FTC files to temporarily block the Microsoft-Activision deal

13 Jun 2023

Image: Dinosaur918 via Wikimedia Commons.

The block will ‘maintain the status quo’ while the FTC decides if Microsoft acquiring Activision violates US law.

With little over a month left before the deadline approaches for Microsoft’s acquisition of Activision Blizzard, the US Federal Trade Commission (FTC) has issued a temporary restraining order and preliminary injunction on the deal.

In a complaint filed with a US district court and seen by CNBC yesterday (12 June), the FTC argued the injunction and restraining order are “necessary to maintain the status quo and prevent harm to competition” while the watchdog determines whether the deal breaks US antitrust law.

The US regulator first moved to block the $69bn deal in December, when it sued Microsoft and Activision on grounds that the acquisition would enable the software giant to “suppress competitors”.

Microsoft first announced plans to acquire the gaming company behind Call of Duty and Candy Crush in January last year. It was estimated at the time that the acquisition would make Microsoft the world’s third-largest video game company by revenue after Tencent and Sony.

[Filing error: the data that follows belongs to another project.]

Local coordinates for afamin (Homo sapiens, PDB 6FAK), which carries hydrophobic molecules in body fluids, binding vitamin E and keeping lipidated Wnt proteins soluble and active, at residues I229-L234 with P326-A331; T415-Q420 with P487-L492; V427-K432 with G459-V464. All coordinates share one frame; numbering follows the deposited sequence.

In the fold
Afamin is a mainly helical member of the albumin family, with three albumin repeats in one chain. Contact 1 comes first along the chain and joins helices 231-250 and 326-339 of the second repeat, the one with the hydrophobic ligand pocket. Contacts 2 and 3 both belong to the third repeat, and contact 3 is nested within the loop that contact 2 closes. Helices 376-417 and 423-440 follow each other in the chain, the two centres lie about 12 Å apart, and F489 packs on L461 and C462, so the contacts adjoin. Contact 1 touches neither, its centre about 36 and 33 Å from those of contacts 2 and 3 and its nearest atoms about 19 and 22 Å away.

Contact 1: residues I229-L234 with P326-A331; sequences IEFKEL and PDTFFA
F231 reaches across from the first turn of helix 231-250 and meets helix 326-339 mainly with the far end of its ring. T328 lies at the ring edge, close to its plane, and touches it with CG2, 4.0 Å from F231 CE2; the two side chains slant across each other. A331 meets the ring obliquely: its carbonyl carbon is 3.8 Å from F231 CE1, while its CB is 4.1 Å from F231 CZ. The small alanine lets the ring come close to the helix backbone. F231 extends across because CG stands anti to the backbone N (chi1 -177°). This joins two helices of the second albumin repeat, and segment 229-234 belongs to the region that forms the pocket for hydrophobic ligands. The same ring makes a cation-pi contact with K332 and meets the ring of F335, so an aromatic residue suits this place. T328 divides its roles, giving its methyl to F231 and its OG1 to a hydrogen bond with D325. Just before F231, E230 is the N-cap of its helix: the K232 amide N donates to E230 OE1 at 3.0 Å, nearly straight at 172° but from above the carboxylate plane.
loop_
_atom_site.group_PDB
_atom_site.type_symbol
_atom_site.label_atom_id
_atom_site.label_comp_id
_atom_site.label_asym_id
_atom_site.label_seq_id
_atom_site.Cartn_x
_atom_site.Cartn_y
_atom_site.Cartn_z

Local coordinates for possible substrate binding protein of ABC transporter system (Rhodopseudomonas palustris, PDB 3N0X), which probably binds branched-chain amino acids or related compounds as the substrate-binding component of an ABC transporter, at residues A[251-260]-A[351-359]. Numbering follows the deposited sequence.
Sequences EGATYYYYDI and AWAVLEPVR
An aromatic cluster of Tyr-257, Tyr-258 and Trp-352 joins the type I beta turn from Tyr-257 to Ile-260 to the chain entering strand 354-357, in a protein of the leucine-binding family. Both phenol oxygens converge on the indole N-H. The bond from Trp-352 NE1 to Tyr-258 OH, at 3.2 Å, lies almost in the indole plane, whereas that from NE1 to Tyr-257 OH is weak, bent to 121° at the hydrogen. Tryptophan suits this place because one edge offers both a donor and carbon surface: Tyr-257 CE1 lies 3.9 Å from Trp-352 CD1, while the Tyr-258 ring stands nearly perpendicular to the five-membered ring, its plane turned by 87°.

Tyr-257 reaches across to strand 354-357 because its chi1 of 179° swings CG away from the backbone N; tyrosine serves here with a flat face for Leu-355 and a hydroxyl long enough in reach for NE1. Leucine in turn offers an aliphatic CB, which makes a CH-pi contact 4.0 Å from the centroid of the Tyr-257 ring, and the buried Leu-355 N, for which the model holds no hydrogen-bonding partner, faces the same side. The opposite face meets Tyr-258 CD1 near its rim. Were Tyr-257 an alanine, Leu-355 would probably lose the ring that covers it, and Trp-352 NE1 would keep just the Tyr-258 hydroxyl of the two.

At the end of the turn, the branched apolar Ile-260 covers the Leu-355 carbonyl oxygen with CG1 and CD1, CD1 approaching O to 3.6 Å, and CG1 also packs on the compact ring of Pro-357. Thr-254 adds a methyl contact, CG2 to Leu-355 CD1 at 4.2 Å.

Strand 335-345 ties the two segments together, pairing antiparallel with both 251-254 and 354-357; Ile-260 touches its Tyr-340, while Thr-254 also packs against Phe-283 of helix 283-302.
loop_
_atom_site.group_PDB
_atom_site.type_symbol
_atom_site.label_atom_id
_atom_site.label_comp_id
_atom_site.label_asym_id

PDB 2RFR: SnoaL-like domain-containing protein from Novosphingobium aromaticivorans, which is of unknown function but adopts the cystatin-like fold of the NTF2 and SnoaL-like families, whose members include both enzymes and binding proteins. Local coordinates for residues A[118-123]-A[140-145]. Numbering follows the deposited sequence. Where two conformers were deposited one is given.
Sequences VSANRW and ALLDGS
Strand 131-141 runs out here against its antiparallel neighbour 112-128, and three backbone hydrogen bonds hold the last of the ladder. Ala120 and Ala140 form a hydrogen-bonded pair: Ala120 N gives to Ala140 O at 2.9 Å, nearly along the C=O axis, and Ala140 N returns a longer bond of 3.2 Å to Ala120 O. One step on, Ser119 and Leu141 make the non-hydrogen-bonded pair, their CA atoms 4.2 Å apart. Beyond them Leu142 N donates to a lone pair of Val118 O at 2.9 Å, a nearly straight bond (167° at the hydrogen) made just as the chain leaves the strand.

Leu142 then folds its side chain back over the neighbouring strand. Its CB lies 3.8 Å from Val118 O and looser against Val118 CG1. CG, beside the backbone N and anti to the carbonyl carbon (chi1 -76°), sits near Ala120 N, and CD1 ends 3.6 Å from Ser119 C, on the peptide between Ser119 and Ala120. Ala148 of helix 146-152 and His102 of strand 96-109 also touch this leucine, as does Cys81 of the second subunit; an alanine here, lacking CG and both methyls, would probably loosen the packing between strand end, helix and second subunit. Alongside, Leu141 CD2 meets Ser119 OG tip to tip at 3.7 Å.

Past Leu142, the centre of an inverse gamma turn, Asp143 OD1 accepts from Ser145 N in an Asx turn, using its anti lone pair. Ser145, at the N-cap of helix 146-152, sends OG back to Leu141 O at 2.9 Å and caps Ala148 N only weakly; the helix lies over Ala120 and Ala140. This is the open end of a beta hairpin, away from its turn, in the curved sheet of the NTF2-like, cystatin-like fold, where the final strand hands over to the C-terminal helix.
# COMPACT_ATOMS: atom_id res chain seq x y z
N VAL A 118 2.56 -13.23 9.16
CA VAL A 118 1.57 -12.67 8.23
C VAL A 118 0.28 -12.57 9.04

Soon after the announcement, the two companies were hit by a barrage of regulatory scrutiny across both sides of the Atlantic. By September, a UK watchdog said the deal could harm rivals in the gaming sector. Two months later, the EU launched a probe under similar concerns.

In April, the UK’s Competition and Markets Authority gave the deal its biggest blow by blocking the deal entirely, on grounds that it would stifle innovation and choice in cloud gaming.

However, the EU gave Microsoft and Activision its blessing to go ahead with the deal last month following an in-depth review.

It said in a statement that it had “based its decision on hard evidence, and on extensive information and feedback from competitors and customers, including from game developers and distributors as well as cloud game streaming platforms in the EU”.

In its latest complaint, the FTC is worried Microsoft would have the power to “withhold or degrade” Activision’s gaming products through price, game quality and experience on competitors’ offerings, or by “withholding content from competitors entirely.”

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Activision Blizzard. Image: Dinosaur918 via Wikimedia Commons (CC BY-SA 3.0)

Vish Gain is a journalist with Silicon Republic